Mark Landau dies at 59; he and his wife believed to be first couple to have heart transplants

Mark Landau, who with his wife, Sandra, were believed to be the first married couple to have had heart transplants, has died. He was 59.

Landau, who lived in Ladera Ranch in Orange County, received a second heart transplant Dec. 17, 2007. He never regained his health and died May 2 at Fountain Valley Regional Hospital and Medical Center after a series of infections, his wife said. The couple were married 36 years.

Mark Landau was born in the Bronx, N.Y., on Feb. 12, 1950. He and his wife owned a variety store in suburban New York. It was severely damaged in a flood, forcing them into bankruptcy and onto welfare and food stamps. After moving to Orange County in 1988, Mark found a job as a paint store manager, and Sandra sold shoes at Macy's.

During a bout with the flu, doctors told Mark he needed a heart transplant. They put him on the waiting list and said he had 15 months to live. His health gradually deteriorated, but he received his new heart during the 16th month, on April 15, 1997, which he celebrated as his second birthday.

A man who prided himself on being able to take care of himself and his family, Landau returned to work at the paint store part time after three months, much earlier than most transplant patients, and was back full time a couple of months later.

Angry at life before the transplant, Landau became much more optimistic afterward. "I realize it's not worth it to get aggravated," he told The Times in 2004. "Perfection is in the imperfect mind."

Sandra Landau received her transplant 6 1/2 years later. The operation was performed by the same doctor at the same hospital, Cedars Sinai Medical Center in Los Angeles.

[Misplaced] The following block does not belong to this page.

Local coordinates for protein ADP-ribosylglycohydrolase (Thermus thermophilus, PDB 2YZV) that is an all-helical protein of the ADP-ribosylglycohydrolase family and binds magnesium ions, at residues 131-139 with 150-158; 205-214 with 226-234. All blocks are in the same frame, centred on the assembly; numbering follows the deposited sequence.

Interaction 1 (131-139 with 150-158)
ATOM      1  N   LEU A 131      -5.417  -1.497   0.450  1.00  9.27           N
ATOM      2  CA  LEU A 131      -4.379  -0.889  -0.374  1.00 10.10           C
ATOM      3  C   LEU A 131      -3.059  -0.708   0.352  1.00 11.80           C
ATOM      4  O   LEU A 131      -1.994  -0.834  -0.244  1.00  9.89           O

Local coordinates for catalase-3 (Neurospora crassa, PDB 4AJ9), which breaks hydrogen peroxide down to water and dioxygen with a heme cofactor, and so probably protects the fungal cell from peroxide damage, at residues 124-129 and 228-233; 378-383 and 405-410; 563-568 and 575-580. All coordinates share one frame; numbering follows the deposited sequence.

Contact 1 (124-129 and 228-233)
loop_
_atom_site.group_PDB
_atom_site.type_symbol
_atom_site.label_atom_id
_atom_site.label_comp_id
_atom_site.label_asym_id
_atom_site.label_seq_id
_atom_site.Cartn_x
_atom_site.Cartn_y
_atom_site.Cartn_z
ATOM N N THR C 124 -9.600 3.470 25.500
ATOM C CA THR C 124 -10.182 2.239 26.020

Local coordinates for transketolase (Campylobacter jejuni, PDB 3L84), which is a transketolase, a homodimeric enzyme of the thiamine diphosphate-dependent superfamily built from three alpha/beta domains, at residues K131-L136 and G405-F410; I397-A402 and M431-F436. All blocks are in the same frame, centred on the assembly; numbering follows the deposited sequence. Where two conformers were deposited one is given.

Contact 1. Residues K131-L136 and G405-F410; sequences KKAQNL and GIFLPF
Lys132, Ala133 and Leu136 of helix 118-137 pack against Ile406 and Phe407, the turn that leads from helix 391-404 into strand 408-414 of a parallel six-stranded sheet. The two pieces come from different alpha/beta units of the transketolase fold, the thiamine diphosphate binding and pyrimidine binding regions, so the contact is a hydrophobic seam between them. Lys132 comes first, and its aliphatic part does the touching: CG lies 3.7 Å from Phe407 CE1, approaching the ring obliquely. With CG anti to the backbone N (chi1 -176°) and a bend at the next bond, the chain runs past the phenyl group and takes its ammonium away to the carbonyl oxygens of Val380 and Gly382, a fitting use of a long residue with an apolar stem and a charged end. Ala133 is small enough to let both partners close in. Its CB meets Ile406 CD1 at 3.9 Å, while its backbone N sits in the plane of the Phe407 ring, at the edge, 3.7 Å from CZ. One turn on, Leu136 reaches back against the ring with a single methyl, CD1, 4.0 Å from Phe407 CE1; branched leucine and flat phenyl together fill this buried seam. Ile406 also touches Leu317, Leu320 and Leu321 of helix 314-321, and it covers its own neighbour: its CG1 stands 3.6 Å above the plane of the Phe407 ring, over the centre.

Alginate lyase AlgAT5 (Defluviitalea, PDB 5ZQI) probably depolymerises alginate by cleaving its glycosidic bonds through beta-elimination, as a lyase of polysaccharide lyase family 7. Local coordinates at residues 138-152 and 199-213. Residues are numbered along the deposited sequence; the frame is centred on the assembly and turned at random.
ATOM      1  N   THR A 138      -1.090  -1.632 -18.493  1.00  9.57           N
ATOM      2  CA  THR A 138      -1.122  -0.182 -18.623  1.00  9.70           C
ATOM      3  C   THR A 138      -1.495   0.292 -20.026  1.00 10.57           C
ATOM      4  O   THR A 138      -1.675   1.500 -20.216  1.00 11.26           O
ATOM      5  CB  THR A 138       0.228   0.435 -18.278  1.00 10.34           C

During the Landaus' recovery, each would prepare the dozens of pills the other had to take every day to battle rejection, build muscle, provide vitamins and fight the side effects of other pills.

The couple were accorded star status at the annual holiday gatherings of Cedars' transplant patients.

"They had never done a husband and wife," Sandra Landau said. "We were the first in the world."

Mark would often talk to patients at Cedars who were on the transplant list or waiting to get on, trying to encourage them and help them prepare for the surgery.

Mark needed the second transplant because of congestive heart failure. "I think he was shocked," Sandra said, "but he knew he wasn't feeling well."

In typical fashion, he continued working until about three days before his transplant. After the surgery, he never returned to his job.

Besides his wife, Landau is survived by a son, Larry, of Mission Viejo; a daughter, Sarah Chapman, of Kodiak, Alaska; and a grandson. He also is survived by a brother, Louis Jay Landau of Anaheim.